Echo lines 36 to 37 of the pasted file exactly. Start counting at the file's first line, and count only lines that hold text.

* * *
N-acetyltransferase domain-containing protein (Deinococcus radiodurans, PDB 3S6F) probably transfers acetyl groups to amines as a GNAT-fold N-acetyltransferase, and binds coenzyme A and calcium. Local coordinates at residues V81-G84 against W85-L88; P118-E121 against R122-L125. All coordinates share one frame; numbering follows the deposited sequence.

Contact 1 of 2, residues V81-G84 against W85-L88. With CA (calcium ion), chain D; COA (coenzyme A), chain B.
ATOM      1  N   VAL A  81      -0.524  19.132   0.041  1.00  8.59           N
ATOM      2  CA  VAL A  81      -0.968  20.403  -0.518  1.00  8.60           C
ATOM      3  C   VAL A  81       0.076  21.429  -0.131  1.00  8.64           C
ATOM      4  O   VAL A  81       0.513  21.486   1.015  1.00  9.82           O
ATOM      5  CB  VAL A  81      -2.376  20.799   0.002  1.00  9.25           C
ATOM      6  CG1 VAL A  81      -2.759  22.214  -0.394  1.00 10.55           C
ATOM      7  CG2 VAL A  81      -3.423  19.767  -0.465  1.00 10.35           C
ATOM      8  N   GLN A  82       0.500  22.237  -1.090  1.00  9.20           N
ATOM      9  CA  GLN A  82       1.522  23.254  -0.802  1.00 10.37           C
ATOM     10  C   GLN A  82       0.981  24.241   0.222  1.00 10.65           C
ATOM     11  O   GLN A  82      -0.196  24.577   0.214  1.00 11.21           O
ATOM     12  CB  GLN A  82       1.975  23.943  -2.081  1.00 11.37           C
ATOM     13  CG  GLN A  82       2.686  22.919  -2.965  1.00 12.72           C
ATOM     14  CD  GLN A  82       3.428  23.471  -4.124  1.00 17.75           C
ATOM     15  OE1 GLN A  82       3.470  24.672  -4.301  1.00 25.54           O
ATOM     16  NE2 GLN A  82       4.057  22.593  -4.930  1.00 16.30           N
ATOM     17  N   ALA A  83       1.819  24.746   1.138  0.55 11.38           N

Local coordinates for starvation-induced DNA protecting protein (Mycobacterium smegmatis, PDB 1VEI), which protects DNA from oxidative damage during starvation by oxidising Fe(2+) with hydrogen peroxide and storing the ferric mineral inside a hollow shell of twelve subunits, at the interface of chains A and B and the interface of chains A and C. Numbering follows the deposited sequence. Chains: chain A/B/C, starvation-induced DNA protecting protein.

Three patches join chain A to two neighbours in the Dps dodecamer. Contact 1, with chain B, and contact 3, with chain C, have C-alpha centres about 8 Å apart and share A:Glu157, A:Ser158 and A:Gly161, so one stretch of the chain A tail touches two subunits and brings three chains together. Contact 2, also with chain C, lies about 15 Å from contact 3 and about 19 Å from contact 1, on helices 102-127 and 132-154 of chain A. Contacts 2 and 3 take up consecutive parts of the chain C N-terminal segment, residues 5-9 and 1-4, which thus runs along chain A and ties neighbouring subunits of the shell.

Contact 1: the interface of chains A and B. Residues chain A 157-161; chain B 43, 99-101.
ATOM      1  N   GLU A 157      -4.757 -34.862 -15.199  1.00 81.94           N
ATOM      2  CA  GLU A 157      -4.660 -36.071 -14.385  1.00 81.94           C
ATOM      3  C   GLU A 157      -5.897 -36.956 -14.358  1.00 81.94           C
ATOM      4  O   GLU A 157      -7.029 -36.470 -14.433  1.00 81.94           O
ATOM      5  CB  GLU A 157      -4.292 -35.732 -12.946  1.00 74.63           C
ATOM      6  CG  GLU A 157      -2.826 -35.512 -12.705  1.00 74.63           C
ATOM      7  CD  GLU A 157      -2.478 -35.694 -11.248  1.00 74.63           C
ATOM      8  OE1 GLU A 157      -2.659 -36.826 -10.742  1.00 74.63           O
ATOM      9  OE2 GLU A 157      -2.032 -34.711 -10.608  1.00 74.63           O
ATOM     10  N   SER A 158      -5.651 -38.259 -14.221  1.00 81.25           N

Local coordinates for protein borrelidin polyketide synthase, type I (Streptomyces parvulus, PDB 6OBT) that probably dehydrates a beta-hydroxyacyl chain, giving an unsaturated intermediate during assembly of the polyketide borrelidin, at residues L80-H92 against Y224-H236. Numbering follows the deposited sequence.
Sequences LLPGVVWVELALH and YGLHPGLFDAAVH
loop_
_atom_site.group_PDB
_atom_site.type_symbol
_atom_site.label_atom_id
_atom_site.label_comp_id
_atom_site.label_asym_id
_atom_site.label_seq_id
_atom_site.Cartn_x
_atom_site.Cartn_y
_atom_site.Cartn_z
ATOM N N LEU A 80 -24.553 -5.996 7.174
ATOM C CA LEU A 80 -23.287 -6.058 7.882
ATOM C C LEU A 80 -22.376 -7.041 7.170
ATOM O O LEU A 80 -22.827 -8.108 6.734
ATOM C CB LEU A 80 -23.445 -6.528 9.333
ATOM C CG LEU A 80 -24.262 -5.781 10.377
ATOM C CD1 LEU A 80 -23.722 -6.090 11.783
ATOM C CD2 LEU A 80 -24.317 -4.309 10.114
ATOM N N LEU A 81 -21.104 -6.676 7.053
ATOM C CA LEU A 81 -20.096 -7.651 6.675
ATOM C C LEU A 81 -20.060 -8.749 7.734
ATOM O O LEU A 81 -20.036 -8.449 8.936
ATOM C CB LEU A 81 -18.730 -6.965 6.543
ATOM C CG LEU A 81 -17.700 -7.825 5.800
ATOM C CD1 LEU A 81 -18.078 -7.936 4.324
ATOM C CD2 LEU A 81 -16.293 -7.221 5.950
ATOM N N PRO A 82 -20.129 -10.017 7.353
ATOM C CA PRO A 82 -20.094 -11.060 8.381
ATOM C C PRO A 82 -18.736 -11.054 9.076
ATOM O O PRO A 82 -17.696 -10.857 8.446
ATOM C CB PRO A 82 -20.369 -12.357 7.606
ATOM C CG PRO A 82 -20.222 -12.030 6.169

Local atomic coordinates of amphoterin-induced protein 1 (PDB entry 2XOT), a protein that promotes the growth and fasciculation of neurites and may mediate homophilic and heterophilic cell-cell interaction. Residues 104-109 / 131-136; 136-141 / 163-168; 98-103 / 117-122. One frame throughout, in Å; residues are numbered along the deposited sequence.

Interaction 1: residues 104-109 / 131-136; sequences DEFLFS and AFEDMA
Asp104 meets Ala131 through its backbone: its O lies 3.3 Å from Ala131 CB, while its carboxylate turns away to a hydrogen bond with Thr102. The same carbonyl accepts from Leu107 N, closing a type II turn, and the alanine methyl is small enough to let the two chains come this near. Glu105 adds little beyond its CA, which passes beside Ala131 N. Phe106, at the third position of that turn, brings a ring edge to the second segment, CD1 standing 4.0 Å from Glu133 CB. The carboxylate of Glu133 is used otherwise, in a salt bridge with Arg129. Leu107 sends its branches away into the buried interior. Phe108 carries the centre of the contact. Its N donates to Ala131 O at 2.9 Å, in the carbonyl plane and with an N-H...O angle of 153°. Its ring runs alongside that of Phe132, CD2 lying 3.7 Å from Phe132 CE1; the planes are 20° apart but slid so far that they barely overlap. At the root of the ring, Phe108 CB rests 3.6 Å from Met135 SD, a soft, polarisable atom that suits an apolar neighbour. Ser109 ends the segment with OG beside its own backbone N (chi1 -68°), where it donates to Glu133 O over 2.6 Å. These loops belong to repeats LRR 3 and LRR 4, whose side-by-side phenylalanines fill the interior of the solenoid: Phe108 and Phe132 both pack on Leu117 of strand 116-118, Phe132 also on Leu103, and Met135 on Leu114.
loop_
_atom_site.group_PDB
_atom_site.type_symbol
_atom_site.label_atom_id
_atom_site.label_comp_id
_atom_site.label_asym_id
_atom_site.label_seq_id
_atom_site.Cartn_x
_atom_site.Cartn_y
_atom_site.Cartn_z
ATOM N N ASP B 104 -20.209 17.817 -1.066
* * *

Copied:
_atom_site.group_PDB
_atom_site.type_symbol